I have to confess that I love St. Aidan and his apprentice St. Cuthbert. Both were the Abbot of the Monastery on Lindisfarne, a tiny tidal island off the East Coast of Northern England.
Aidan had been a monk with St. Columba on Iona before setting out on a missionary journey from the western Scottish isles to England. Remember, at this point, the countries were not divided up like they are now and consisted of lots of much smaller kingdoms, some of which were possible to evangelize, and others which were so disorganized and violent that it would have been a hopeless task.
Aidan is said to have gone out into the ocean every morning and recited the Psalter. That is, 150 Psalms. Remember this is the North Sea, not the Florida coastline. Both saints were certainly used to a rugged and simple lifestyle, and both were committed to preaching the Gospel. When Cuthbert died his life had so inspired those around him that he was declared a Saint. Aidan was buried on Lindisfarne. Cuthbert is in Durham Cathedral, on the mainland, after his body was hidden for many years from the Viking invaders.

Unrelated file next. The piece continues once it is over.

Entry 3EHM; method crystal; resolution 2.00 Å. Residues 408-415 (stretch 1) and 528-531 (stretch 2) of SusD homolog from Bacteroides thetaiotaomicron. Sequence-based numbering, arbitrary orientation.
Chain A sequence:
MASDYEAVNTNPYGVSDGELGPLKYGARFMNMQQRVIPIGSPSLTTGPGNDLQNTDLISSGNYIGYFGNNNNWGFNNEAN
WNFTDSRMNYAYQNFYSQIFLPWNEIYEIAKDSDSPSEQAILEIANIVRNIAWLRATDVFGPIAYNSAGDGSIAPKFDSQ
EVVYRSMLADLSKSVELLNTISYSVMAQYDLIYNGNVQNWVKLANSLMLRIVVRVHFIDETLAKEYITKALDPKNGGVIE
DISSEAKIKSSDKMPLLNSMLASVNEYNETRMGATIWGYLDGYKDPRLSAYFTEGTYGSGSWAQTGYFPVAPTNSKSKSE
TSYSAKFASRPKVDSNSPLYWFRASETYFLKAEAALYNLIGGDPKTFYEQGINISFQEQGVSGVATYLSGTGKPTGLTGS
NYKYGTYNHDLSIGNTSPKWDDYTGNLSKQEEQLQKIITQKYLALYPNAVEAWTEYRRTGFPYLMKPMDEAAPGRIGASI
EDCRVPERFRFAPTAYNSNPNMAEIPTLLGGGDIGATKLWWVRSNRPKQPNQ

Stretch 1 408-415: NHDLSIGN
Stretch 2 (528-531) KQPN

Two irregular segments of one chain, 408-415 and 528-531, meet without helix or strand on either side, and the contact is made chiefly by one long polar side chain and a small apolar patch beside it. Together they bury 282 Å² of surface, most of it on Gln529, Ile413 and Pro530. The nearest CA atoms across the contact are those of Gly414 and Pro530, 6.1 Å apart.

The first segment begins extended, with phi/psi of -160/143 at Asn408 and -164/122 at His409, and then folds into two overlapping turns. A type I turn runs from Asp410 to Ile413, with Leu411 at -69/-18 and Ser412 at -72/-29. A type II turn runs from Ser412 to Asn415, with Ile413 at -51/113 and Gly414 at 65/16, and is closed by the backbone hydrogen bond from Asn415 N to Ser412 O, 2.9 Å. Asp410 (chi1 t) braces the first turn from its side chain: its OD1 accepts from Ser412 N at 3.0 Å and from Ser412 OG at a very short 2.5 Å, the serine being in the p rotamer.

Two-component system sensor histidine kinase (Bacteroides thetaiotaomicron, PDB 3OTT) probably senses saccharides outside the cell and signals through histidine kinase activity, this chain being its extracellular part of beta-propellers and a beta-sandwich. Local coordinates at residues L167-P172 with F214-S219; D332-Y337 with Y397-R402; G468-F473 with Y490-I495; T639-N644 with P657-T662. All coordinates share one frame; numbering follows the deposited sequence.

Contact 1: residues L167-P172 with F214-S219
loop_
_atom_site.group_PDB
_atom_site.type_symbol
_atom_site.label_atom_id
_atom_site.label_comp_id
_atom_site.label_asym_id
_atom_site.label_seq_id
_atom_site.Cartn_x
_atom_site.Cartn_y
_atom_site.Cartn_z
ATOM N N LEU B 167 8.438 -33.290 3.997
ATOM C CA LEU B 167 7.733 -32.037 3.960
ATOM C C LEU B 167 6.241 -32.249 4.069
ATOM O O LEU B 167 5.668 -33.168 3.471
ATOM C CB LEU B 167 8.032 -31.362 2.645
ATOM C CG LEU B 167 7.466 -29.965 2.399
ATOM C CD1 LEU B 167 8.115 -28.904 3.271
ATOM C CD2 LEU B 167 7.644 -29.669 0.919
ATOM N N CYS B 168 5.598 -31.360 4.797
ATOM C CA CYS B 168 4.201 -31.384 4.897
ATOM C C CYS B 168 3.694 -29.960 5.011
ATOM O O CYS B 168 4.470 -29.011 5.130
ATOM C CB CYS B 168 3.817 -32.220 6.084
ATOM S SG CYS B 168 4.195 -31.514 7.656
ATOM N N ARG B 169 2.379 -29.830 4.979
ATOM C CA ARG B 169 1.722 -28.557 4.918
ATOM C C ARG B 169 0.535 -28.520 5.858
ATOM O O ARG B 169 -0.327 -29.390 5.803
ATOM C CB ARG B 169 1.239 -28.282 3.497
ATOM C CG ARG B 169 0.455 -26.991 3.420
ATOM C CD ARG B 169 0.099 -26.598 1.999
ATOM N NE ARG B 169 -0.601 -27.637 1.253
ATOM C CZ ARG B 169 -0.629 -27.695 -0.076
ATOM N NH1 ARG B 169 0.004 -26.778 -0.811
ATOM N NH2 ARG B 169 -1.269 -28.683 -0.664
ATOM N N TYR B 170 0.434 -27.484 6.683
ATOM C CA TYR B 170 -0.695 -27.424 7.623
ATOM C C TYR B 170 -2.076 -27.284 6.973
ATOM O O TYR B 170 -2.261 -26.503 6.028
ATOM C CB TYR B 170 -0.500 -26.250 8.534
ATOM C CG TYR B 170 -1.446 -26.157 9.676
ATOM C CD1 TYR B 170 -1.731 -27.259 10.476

Aidan has been described as “Apostle to the English”. In many ways he would be a good choice as patron saint for England showing determination, tenacity and a thorough and lived-out devotion to his ministry. As opposed to, of course, George – a dragon slaying knight who may, or may not, have existed (spot the personal bias – sorry!). But this brings me to my question. What is it that you most admire in the people of great faith whom you have met? Those who walk with and before us are often sent as those who inspire our own walk with God. Pay attention for the stirring of the Spirit, for that connection in the life of another, which may be calling you to branch out on your own journey.